By David Gladstone
A constant challenge for Centretowners is the ongoing development of our mature community. And the fact that we are a mature community — all of our land area was developed and our roads built by about 1890 — is the core challenge.
With some well-justified exceptions, Centretown residents don’t want many brand new buildings; what we do want is good water, sewer, electricity and transit service, schools, well-maintained buildings, healthy trees lining our streets, cycling routes, safe roads, and adequate parking for cars.
I submit that property developers see a different challenge: they see a square mile of fully serviced land lying next to the downtown of Canada’s capital, land waiting to be redeveloped.
The challenge has been there since Lt. Col. By arrived back in 1820 with his Royal Engineers to start building the Rideau Canal. We tend to see Ottawa as a mature North American city with a downtown surrounded by car-oriented suburbs.
While that is a fair description of how Ottawa developed after 1950, Centretown was a fully developed part of the city by 1910 and its development was oriented to getting around by foot, railroad, streetcars, and boats on the Rideau Canal.
Unlike our sister cities of Quebec City, Montreal and Toronto, there were no First Nations settlements in what is now Ottawa, for a simple reason: much of the land was mosquito-breeding marsh. Before it carried boats, the Rideau Canal served as a drainage ditch for the marshes in what is now Lowertown, Confederation Park, and Dow’s Lake.
The reality that demands respect is that Centretown is a community built on drained marsh. If this man-made drainage fails, as is the case in some post-apocalypse movies set in other cities, the marsh will slowly return.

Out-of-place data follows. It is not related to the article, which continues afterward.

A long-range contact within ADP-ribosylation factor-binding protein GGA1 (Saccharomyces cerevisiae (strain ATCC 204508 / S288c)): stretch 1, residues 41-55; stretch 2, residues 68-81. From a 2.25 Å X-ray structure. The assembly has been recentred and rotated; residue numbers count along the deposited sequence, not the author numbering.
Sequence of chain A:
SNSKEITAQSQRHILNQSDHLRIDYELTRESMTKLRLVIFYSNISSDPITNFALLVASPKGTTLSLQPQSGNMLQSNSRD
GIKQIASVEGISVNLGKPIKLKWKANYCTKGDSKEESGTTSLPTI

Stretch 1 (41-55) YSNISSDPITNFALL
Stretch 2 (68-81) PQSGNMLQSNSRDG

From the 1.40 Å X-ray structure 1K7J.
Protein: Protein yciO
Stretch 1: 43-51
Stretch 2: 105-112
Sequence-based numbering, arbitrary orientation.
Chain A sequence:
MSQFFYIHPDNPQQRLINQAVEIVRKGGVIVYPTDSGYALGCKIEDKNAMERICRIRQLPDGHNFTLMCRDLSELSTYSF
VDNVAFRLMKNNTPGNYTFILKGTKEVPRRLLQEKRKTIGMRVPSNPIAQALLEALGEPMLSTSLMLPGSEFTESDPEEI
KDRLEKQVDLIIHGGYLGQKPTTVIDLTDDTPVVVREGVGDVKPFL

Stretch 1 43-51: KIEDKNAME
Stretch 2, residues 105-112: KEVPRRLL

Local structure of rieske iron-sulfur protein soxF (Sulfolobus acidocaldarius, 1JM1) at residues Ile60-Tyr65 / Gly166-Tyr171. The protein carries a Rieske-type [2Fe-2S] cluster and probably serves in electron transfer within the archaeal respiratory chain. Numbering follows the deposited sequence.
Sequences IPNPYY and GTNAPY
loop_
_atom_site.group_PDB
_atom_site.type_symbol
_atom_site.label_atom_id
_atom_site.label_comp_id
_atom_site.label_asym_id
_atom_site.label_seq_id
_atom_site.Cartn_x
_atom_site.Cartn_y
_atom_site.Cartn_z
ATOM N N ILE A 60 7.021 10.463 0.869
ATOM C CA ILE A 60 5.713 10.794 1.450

Another challenge is the fact that the Ottawa Valley is the product of faults, which can abruptly move producing earthquakes.
Add in the Leda clay underlying much of Ottawa and we have an explanation of why downtown Ottawa doesn’t have the high office towers typical of downtown
For Toronto and Montreal, the high density required the building of subways and their buildings can be built on rock.
The adoption of cars as the major mode of transportation after World War II posed a major challenge. In many American cities, 19th century communities were partially or entirely given up to the needs of car-oriented suburbs, two of the most-affected cities being Detroit and Los Angeles.
The good news is that, thanks to the efforts of Centretowers since the start of the car era and our political influence (we are the community beneath Parliament Hill!), the only major concession to cars in Centretown was the building of the Queensway, which replaced the Grand Trunk Railroad. Streetcars were removed from Wellington, Elgin, and Bank Streets but our streets remained largely community-oriented, with frequent local bus service. And, as the recent struggle over Bronson Avenue shows, we continue to win over “road-wideners.”
When property developers started to push to redevelop many of our low-rise blocks, Centretowners used their political skills to push back, the cornerstone of our resistance being the Centretown Plan, adopted by the pre-merger City of Ottawa back in 1976. The Centretown Plan is a chapter in Ottawa’s Official Plan (available to read on the city’s website).